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Having only one meaning; unambiguous.
A word or term having only one meaning.

[From Late Latin ūnivocus : Latin ūni-, uni- + Latin vocāre, to say; see wekw- in Indo-European roots.]

u·niv′o·cal·ly adv.
American Heritage® Dictionary of the English Language, Fifth Edition. Copyright © 2016 by Houghton Mifflin Harcourt Publishing Company. Published by Houghton Mifflin Harcourt Publishing Company. All rights reserved.
References in classic literature ?
On the other hand, things are said to be named 'univocally' which have both the name and the definition answering to the name in common.
is one of the factors that makes the rea ding of fictional narratives a qualitatively different experience from the reading of univocally authored narratives[;] it burdens its performance with a uniquely stressful interpretive freedom" (130).
However, the article shows that the rhetoricians' attitude to the primal substance of language that they imagine as feminine is not univocally phobic and hostile.
First, even granting for the moment that every mode of production can be univocally characterized in terms of its essential nature, why call this "natural law"?
The problem facing any study of 'Mallarme and a subject (art or discipline)' is most succinctly expressed in the poet's own words: 'Les Divagations apparentes traitent un sujet, de pensee, unique.' Mallarme will not name that subject univocally (except perhaps as 'Poesie'), but we know it to be practically inseparable from the unique performance of the Mallarmean text.
By invoking Aeneid 4, although not doing so univocally, Ovid's anagrammatic appropriation of Vergil takes on added programmatic significance, further broadening and ironizing the generic oppositions that the opening lines of Amores 2.1 establish.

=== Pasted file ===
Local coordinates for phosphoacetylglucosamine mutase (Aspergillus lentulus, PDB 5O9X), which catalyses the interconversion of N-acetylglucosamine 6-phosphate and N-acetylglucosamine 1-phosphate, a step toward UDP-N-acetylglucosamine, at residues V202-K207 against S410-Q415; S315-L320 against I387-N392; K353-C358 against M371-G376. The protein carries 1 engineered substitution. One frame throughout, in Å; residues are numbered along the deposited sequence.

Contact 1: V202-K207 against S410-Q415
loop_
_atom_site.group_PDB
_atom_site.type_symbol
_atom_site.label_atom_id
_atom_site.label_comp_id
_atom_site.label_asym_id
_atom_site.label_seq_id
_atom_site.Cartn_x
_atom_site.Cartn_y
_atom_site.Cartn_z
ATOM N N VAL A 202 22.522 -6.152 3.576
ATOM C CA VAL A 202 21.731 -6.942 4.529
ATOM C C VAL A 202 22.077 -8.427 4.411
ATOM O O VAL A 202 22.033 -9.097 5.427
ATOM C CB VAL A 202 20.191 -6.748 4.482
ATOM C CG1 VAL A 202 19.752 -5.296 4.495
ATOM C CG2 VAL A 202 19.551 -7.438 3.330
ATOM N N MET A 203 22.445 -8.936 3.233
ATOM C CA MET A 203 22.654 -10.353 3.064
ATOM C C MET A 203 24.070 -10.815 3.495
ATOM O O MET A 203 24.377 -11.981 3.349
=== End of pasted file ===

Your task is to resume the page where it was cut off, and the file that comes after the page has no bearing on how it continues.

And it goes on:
Indonesia's protest against the award of peace prize to the two activists of a party that stands for secession from Indonesia of East Timor where a large number of Christians as well as Muslims, univocally support the government, is quite justified.
Wolterstorff replies to the Ontological Problem presented above by pointing out that works and performances typically share an interesting number of predicates, but that those predicates are not used univocally when attributed to a work and to its performances.
At the frontier, experimental results, meanings and competence are contested, and nature (or nature plus logic) does not speak directly and univocally to scientists any more than God spoke to one or another of the contending sects of believers of Montaigne's day.
Since this an-archic split in the voice prevents anyone from gathering the internal difference into any univocally conceived trait or entity, it also demarcates the limits of Habermas' "project of modernity" (i.e.
A word is used univocally if it has the same meaning throughout a given context, equivocally if one or more other meanings are equally possible." He offers the following humorous example:
It is, however, also Lowe who immediately adverts to the simplistic binarist assumptions that may inform such a project, only hinted at in The Empire Writes Back and not always recognized by some of her fellow contributors: 'The view that a dominant discourse produces and manages the Other, univocally appropriating and containing all dissenting positions within it, underestimates the tensions and contradictions within a discourse, the continual play of resistance, dissent, and accommodation by different positions' (ibid.).